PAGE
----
Edward Savage's The Washington Family quickly became a veritable icon of our early national pride. In the winter of 1789–1790, President Washington and his wife posed for Savage in New York City, then the nation's capital. Mrs. Washington's grandchildren, adopted by the Washingtons after the deaths of their parents, probably also sat for their oil portraits in New York. Savage began to incorporate the separate life studies of their faces into a group portrait engraved on a copper plate. After a stay in England, he resumed the family portrait in Philadelphia—this time, however, in large format as an oil on canvas. The Washington Family was exhibited in 1796.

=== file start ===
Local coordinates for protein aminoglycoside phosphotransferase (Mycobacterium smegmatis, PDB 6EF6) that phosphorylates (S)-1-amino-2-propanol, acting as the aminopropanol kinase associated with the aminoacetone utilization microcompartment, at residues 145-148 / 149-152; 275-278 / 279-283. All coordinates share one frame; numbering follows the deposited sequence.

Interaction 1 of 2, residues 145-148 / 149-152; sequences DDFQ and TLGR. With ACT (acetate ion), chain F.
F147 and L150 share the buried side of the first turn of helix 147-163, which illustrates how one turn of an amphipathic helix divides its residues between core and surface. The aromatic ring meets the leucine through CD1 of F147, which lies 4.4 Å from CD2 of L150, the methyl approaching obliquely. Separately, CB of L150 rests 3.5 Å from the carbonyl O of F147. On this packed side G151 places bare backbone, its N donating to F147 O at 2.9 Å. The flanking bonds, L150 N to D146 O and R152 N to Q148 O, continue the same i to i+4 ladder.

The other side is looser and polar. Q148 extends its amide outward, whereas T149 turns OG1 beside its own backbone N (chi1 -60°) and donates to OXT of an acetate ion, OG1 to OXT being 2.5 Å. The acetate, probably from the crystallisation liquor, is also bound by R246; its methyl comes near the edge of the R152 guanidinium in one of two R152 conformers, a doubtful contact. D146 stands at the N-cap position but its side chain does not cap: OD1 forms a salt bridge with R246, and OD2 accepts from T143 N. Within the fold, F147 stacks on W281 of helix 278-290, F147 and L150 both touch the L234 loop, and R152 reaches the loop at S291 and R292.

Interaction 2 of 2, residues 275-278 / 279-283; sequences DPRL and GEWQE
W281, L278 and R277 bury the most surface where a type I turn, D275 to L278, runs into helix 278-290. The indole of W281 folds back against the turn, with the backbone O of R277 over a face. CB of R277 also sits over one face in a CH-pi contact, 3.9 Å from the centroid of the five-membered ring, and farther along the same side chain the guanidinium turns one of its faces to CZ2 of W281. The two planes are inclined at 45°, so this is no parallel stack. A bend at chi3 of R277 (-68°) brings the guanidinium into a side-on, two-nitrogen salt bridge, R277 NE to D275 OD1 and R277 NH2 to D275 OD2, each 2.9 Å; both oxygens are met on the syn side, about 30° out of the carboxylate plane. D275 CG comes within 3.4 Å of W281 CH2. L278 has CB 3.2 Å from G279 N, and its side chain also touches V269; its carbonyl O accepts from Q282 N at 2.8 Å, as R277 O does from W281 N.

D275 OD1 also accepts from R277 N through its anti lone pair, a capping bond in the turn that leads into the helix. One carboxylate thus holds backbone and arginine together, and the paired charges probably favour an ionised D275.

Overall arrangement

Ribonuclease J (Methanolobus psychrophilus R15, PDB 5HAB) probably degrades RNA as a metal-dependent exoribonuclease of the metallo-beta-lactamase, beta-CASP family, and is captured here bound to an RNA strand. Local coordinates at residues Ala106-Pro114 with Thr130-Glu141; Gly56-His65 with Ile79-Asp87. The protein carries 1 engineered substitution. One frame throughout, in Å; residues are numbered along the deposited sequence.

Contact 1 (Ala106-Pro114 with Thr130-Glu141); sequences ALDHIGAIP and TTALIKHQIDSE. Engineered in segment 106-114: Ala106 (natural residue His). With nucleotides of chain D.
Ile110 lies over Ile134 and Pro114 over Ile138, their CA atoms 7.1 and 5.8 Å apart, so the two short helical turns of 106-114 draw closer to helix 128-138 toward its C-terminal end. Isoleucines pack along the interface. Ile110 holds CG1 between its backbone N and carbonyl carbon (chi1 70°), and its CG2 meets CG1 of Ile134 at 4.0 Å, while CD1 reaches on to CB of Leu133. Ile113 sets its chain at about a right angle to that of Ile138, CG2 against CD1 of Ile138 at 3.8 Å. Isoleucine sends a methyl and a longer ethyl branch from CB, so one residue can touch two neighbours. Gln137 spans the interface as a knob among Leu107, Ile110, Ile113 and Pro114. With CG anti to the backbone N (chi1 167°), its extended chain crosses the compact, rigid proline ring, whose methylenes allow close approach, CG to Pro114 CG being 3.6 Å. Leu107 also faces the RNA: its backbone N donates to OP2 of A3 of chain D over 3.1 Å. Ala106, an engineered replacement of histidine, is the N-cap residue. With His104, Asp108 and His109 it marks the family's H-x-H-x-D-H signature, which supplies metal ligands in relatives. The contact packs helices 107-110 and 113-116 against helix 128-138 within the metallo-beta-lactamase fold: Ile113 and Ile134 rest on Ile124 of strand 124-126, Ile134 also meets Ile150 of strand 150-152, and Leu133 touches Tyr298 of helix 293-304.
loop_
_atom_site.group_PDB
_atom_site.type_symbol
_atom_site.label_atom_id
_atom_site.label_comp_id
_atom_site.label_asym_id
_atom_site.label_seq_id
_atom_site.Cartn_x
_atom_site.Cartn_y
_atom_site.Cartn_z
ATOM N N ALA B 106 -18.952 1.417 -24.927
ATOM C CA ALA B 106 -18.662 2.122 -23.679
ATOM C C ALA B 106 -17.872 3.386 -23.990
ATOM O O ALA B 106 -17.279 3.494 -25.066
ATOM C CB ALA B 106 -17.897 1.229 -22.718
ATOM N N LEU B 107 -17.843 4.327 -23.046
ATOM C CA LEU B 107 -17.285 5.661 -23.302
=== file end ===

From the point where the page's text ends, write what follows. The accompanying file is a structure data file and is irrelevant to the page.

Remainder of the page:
Savage's catalogue states that Washington's uniform and the papers beneath his hand allude to his "Military Character" and "Presidentship" respectively. With a map before her, Martha Washington is "pointing with her fan to the grand avenue," now known as Pennsylvania Avenue. A servant overdressed in livery and a supposed vista down the Potomac complete the imaginary scene.
Savage's self–taught ability to distinguish between satins, gauzes, and laces is nothing short of astonishing. However, the anatomy alternates between wooden and rubbery, and the family strangely avoids eye contact. Despite Savage's lack of experience, his huge Washington Family remains one of the most ambitious projects ever undertaken by a federal artist.